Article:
Isaac Cordal …is a sculpture artist from Galicia. His sculptures take
the form of little people sculpted from concrete in ‘real’ situations.
Cordal manages to capture a lot of emotion in his vignettes, in spite of
their lack of detail or colour. He is sympathetic toward his little
people and we empathise with their situations, their leisure time, their
waiting for buses and their more tragic moments such as accidental
death, suicide or family funerals. His sculptures can be found in
gutters, on top of buildings, on top of bus shelters - in many unusual
and unlikely places in the capital. This book is the first time his
images have been shown in together in one book dedicated to his work.
Many images never seen before Cordal’s concrete sculptures are like
little magical gifts to the public that only a few lucky people will see
and love but so many more will have missed. Left to their own devices
throughout London Cordal what really makes these pieces magical is their
placement. They bring new meaning to little corners of the urban
environment. They express something vulnerable but deeply engaging.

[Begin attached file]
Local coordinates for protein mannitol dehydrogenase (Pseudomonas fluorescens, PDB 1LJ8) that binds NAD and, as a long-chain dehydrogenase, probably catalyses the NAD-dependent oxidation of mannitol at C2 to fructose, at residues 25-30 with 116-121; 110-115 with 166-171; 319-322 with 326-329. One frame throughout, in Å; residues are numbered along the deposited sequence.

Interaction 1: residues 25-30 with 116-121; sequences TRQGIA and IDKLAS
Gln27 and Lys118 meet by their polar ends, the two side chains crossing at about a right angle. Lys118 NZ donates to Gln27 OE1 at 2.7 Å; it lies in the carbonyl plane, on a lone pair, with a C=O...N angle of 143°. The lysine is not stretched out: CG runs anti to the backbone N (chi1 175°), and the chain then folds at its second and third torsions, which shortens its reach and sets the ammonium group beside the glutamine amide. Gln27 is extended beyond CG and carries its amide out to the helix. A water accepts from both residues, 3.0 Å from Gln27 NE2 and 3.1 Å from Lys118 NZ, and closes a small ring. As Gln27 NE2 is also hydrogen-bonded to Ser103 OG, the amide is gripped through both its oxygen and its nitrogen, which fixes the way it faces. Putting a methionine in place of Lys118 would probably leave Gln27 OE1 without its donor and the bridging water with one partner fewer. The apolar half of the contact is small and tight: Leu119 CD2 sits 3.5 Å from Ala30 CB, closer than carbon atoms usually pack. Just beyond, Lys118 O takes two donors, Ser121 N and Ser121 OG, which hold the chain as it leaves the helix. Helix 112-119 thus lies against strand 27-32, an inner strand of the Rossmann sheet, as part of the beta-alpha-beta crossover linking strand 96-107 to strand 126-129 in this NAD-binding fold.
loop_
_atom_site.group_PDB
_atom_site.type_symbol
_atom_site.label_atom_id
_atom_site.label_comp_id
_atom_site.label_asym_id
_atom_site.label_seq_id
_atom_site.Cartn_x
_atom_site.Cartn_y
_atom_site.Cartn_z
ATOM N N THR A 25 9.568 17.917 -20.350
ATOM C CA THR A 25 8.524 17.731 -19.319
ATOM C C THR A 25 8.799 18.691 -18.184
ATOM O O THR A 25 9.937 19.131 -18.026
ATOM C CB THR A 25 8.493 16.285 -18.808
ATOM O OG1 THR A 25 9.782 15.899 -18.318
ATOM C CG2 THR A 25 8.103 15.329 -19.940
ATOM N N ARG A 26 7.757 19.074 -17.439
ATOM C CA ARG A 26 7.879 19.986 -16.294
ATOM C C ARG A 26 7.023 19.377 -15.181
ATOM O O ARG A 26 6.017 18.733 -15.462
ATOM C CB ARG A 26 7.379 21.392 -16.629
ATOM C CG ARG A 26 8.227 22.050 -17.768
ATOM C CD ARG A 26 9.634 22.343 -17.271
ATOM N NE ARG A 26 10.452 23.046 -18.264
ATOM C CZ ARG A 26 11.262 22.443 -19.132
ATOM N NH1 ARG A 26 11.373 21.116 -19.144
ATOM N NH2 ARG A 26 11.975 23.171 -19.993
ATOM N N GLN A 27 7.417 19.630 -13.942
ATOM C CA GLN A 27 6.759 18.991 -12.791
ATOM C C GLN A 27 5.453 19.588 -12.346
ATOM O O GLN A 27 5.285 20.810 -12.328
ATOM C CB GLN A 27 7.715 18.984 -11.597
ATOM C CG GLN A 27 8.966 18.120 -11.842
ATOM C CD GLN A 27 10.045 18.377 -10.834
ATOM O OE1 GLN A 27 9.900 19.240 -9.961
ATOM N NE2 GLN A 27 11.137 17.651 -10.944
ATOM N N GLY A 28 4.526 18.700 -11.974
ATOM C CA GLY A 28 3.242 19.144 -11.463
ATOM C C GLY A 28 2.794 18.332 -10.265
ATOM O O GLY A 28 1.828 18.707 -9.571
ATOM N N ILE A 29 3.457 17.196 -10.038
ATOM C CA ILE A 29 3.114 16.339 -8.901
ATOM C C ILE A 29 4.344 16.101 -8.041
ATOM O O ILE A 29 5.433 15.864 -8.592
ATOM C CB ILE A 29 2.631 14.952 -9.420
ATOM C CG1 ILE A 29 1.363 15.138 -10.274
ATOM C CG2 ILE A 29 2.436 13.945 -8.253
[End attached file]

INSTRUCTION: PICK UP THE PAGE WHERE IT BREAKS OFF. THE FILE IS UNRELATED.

Left to fend for themselves, you almost want to protect them in some
way, or perhaps communicate with them. Of course the 25cm high
sculptures of people in everyday poses the artist creates in are not
real, are they? Well you’ve opened a whole can of worms with that
question. Yes, the little scenes in Concrete Eclipse are somewhat
poignant but they do not invite you to weep passively for lost worlds
you never knew. They are there to provide a one handed clap to shake you
from your reveries and plug you back in to the world. So Cordall’s men
in grey are a little message of hope in spite of their forlorn
appearance and they are there to remind you that pessimism is not common
sense, it’s just pessimism. So make sure you do something inessential
today. Go on, the grey men don’t want you to.
More info: http://isaac.alg-a.org